An Essay by Christopher Paolini on Becoming a Writer
I have visions of
lizards. Not just little rock lizards, or even something
as big as an alligatoróno, I see gigantic, majestic
flying dragons. I have visions of them all the time,
whether in the shower, sitting on the couch, or
riding in the car. The problem with seeing dragons
is that they tend to take over your mind. And once
that happens, you can go a little crazy. Which is
probably why I became a published author at eighteen.
My novel Eragon
is a fantasy story, the first in the trilogy Inheritance.
It is the story of a young man who unwittingly becomes
linked with a brilliant-blue dragon, Saphira, and
inherits the mantle of the legendary Dragon Riders,
who were once peacemakers in the land. The tyrannical
King Galbatorix, however, has no intention of letting
a Rider challenge his authority, and his dark servants
murder Eragonís family. Bereft of his home, Eragon
and Saphira embark on a quest for vengeanceóone
that soon embroils them in an epic battle between
good and evil.
It took me about
a year to write the first draft, then another to
revise it properlyóbecause I had absolutely no idea
what I was doing in the beginningóand finally, a
third year to complete the editing and prepare the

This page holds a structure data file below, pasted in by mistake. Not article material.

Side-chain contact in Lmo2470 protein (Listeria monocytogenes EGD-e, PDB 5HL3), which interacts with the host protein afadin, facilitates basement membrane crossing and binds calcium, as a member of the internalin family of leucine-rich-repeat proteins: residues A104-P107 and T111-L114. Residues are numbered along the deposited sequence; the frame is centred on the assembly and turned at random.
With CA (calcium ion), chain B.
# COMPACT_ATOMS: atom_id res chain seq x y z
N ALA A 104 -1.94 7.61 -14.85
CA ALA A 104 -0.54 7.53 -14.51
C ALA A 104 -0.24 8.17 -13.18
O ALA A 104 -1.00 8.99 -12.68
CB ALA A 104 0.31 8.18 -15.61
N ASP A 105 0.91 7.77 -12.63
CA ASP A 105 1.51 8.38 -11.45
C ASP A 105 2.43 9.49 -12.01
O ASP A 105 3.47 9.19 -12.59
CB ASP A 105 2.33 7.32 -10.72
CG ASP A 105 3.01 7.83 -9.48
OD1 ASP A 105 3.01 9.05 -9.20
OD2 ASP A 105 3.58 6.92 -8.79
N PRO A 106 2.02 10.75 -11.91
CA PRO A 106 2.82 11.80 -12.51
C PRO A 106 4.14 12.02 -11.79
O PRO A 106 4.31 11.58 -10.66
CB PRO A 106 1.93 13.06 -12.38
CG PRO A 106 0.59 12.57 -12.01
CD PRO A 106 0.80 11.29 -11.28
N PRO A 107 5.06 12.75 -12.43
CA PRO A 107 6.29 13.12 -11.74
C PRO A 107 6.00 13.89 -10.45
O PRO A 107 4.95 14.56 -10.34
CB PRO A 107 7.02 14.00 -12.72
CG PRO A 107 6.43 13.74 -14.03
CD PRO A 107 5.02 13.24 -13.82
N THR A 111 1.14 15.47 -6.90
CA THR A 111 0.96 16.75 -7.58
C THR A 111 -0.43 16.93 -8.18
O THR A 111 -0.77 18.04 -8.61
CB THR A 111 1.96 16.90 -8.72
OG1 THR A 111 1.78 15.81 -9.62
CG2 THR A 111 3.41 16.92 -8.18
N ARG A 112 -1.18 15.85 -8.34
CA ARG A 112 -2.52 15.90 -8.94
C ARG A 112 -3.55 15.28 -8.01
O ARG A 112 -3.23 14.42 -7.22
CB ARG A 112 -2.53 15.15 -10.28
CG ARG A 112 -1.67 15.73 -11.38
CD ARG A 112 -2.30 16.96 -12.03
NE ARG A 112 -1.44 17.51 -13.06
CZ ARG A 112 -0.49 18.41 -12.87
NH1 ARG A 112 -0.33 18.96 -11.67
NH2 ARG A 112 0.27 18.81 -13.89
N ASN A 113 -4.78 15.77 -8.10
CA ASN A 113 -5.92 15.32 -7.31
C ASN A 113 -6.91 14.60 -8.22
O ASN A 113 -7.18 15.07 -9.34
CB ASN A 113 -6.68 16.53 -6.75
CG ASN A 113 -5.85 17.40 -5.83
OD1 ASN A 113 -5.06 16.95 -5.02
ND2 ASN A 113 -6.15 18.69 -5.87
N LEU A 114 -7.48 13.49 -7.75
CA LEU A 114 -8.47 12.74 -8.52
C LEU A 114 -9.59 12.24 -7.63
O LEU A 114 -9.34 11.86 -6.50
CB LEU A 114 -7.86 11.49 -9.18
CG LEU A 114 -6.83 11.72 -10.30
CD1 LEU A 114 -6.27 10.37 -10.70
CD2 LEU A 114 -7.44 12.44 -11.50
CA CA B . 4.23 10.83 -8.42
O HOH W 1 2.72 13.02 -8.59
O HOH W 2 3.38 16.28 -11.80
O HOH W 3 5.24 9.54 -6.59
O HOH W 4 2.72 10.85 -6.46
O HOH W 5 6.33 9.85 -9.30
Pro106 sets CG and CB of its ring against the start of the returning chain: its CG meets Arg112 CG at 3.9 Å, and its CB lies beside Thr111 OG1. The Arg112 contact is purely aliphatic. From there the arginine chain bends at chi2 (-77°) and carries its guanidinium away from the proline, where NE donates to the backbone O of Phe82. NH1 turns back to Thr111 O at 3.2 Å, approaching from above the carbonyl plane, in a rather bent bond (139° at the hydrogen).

book for publication. In addition to actually writing
the manuscript, for the original publication I also
illustrated the book-cover and drew the interior
maps. That was possible only because I originally
chose to publish with print-on-demand, which gives
authors more creative freedom to shape the bookís
ďpackageĒ than they would otherwise have.
How was I able to
accomplish all this? Let me tell you a story:
"I hate to read!" cried the little boy
obstinately. "I donít see why I have to learn
this, Iím never going to use it." Thatís what
I said nearly fifteen years ago when Mom was teaching
me how to read. Back then I knew that reading wasnít
part of my world and I knew that it was just a waste
of time. Mom was patient, though, and carefully
guided me until I could read simple words. Then
she took me to the library.
Itís easy to write
those words now, but they cannot convey how that
single event changed my life. In the library, hidden